Canadian Drone Institute: 10 Tips For Legally and Safely Flying Your Drone in Canada

It has been over four months since June 1, 2019, when Transport Canada officially introduced the new drone regulations in Canada. However, there is still a great deal of misinformation on social media, as well as a common misunderstanding of the new drone regulations amongst the general public. The Canadian Drone Institute is unique and different in our academic approach because unlike some of our competitors, we are professional drone pilots as well as Transport Canada Airline Transport Pilots (ATP) and Transport Canada Commercial Ground school Instructors. In this article we cover our team's top 10 tips when flying your drone or RPA legally in Canadian Airspace.

Our Top 10 Tips To Avoid Incidents With Your Drone in Canada

The National Research Council in Ottawa, in consultation with Transport Canada and NavCanada has published the drone site selection tool to help determine whether you will need a Basic or Advanced certificate to fly in a specific geographical location in Canada

Click here to view the NRC Airspace Selection Tool

In Canada, there are 2 main categories of drone operation: Basic and Advanced. Each one has a different set of rules drone pilots must follow. The weight of your drone, distance from bystanders and airspace rules define your category. You can find your drone category here! With this tool, you can set your filter on the sidebar to Basic or Advanced operations.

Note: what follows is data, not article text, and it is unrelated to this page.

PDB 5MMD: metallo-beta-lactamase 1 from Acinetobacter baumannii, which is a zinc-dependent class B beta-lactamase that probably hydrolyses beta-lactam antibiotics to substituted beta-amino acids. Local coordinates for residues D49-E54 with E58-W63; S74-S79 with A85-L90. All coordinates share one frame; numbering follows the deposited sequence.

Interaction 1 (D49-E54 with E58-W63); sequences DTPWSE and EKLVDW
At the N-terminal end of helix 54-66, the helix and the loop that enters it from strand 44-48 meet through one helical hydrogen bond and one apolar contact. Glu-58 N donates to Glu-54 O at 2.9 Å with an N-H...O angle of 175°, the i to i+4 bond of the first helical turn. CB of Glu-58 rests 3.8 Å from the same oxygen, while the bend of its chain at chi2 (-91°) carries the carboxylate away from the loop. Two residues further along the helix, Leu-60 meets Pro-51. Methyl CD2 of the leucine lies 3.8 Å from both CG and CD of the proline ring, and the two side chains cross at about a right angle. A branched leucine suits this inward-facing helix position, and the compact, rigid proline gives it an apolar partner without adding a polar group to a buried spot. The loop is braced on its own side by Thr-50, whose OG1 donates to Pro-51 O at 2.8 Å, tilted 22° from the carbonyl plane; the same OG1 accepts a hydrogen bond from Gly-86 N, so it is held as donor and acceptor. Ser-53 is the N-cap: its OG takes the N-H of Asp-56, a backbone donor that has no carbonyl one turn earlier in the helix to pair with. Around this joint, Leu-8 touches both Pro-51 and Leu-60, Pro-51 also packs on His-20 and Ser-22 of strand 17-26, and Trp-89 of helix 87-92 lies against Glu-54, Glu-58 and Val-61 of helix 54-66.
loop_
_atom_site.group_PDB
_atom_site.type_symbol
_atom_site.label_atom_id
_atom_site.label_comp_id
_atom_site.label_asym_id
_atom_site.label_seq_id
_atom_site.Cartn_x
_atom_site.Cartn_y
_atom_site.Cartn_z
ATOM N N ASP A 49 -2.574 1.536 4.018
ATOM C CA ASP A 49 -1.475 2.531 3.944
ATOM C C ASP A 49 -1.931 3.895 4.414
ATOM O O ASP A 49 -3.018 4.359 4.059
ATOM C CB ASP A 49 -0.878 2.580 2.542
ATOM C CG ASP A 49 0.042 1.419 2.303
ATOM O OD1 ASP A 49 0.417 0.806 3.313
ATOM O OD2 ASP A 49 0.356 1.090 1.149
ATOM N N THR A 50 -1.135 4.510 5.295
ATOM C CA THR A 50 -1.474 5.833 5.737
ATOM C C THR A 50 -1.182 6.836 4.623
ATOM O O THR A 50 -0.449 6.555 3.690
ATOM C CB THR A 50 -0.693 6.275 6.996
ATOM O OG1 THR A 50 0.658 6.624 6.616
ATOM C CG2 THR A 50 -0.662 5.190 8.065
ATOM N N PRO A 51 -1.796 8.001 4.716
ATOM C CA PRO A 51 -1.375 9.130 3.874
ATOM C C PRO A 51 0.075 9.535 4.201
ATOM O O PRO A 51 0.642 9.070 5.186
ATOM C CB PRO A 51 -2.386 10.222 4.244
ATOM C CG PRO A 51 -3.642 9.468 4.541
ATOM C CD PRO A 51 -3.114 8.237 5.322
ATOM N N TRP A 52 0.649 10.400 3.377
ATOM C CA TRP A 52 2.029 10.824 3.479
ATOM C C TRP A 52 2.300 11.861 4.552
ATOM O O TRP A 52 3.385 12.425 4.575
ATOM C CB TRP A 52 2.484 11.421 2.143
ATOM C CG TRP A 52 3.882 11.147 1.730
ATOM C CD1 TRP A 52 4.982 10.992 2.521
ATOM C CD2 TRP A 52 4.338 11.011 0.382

2. VNC NavCanada Maps

NavCanada is our official aviation (drones included) navigational map supplier in Canada. It is good airmanship to have a current VNC map for the area(s) that you are flying your operation.

VNC maps may be ordered from NavCanada thought their website at NRC VNC Maps

The VFR Navigation Chart (VNC) is used by VFR pilots. It is also good airmanship for drone pilots to reference at low to medium altitudes and at low to medium airspeeds.

The chart displays aeronautical information and sufficient topographic detail to facilitate air navigation through the use of a unique colour scheme and layer tinting. There are 52 charts in the series. The scale is 1:500,000.

These maps will allow you to see your proximity to airports, aerodromes, heliports and Class F Restricted Airspace amongst other navigational hazards in your area of operation.

3. Plan Your Flight Operation

We should always create a Site Survey Plan for our area of flight operation. The following excerpt is from the Canadian Aviation Regulations or CARs:

Site Survey Plan